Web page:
This sponsored post is produced in association with XIMÂ Wireless.
“A delayed game is eventually good, but a rushed game is forever bad.” That quote belonged to legendary game designer Shigeru Miyamoto, creator of Super Mario Bros., The Legend of Zelda, and other popular Nintendo games. Unfortunately, today’s game developers have forgotten this sage advice and are paying the price.
Take for example the recent release of Batman: Arkham Knight. The anticipated final chapter in the Batman video game series from Rocksteady received rave reviews for the PlayStation 4 and Xbox One versions. However, the PC version currently plays like a mess.
Warner Bros. Interactive entertainment, the game’s publisher, suspended digital sells of the PC version and issued refunds, because of how unpolished it was. By rushing out an unplayable version of Arkham Knight for PC, Warner Bros. not only lost money, but lost the trust of its audience as well.
Arkham Knight isn’t alone. Sega received ridicule when it released Sonic Boom for Wii U last year, which featured a plethora of bugs and glitches. Mobile apps aren’t immune either, as buggy games are commonly released on iOS and Android. With the mobile market flooded with games, a bad first impression is all it takes to doom a potentially successful app.
Making the QA process top priority
“During production, QA is one of those elements of the development cycle that is very easy to sacrifice in the name of ‘hitting the deadlines,” Rechevskiy told VB. “Even some experienced teams end up cutting the QA process substantially during a crunch. However, it is well known that skipping or shortchanging this final step in the development cycle will inevitably cost the team more time, money, and potentially even bring disastrous consequences in terms of the loss of long-term customer loyalty.”
Customer loyalty is especially important in the age of GameStop, where a dissatisfied customer could buy his next game used. It’s also important to maintain trust when trying to sell audiences on downloadable game content later on. PC gamers missing out on the superior version of Arkham Knight aren’t likely to buy $40 of DLC.
Rechevskiy said it’s imperative for teams to implement a robust QA process as part of the development cycle — not separate from it — to avoid the “temptation” of cutting down QA at the end of the project. He stressed that teams should automate the process, or at least follow a specific regime of QA actions that are essentially “on rails,” to prevent any deviations from members.
If a proper QA process is not established, Rechevskiy said it could financially cost the company. He warned rolling out updates won’t always fix problems within a game, as those updates are often hastily released, introducing more bugs than fixes. “In the gaming space, specifically, the userbase is extremely vocal, and hands out 1-star reviews for the slightest misstep.”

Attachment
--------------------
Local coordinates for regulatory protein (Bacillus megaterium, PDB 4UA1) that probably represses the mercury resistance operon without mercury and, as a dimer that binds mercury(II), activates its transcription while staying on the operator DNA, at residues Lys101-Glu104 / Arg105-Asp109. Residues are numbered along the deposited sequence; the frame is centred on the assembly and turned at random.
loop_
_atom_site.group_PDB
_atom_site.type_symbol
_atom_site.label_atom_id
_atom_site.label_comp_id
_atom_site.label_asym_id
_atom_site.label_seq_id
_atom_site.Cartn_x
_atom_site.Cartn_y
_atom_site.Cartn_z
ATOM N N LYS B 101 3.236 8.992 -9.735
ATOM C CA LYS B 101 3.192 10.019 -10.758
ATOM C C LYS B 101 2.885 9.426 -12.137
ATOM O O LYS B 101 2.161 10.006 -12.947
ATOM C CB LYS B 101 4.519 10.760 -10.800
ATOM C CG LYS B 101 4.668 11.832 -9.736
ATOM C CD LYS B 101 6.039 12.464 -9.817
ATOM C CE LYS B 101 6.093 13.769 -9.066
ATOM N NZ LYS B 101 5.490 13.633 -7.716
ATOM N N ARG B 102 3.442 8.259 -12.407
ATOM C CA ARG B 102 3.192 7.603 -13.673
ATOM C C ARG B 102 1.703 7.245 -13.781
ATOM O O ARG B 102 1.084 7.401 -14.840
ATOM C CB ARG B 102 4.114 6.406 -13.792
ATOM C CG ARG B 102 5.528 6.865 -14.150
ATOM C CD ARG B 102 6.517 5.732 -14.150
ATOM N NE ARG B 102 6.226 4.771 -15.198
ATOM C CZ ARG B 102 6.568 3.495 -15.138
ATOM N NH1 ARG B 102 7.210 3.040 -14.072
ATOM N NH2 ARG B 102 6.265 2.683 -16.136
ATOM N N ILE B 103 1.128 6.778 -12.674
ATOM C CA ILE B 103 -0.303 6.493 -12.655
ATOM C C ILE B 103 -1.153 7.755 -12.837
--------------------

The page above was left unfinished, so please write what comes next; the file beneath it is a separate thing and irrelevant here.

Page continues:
Maximizing profits with in-game analytics
Another important factor for developers to consider, when it comes to maximizing revenue, is in-game analytics.
“It is a well known fact in today’s market that in the F2P (free-to-play) gaming space (the business model currently dominating all mobile markets), only a small percentage of users ever monetizes,” Rechevskiy states. “This exacerbates the need for a proper in-game analytics system — the margin for error is very small, and an intelligent game developer will focus its efforts on specifically identifying the behavior of those players that do pay, and then improving and streamlining those players’ gameplay experience to extract the maximum value from each such payer.”
Rechevskiy suggests improving monetization in games by offering special discounts to users who purchased in the past; rewarding them for their past service. Another suggestion is to offer certain users the option to buy at reduced price at the exact moment they’re likely to pass on the offer, based on past data about purchases from the userbase.
XIM has found that effective in-game analytics can help increase MAU by 212 percent, mobile app revenue by 150 percent, and app lifecycle by 200 percent. When we asked Rechevskiy how companies can hope to achieve these stats, he had this to say:
“In today’s gaming space, it is virtually impossible to reach or maintain profitability without an effective in-game analytic system. There are many situations where the in-game analytics solutions can provide actionable data for the development team, including on-boarding funnels, user segment analysis, and level progression tracking system.”
Examples Rechevskiy listed include using in-game analytics to adjust difficulty in a level or tutorial step and observing how players use social media to spread word of the game.
In-game analytics could be seen as an extension of a robust QA process. Further analyzing a game’s quality, guaranteeing customers stay satisfied for years to come.
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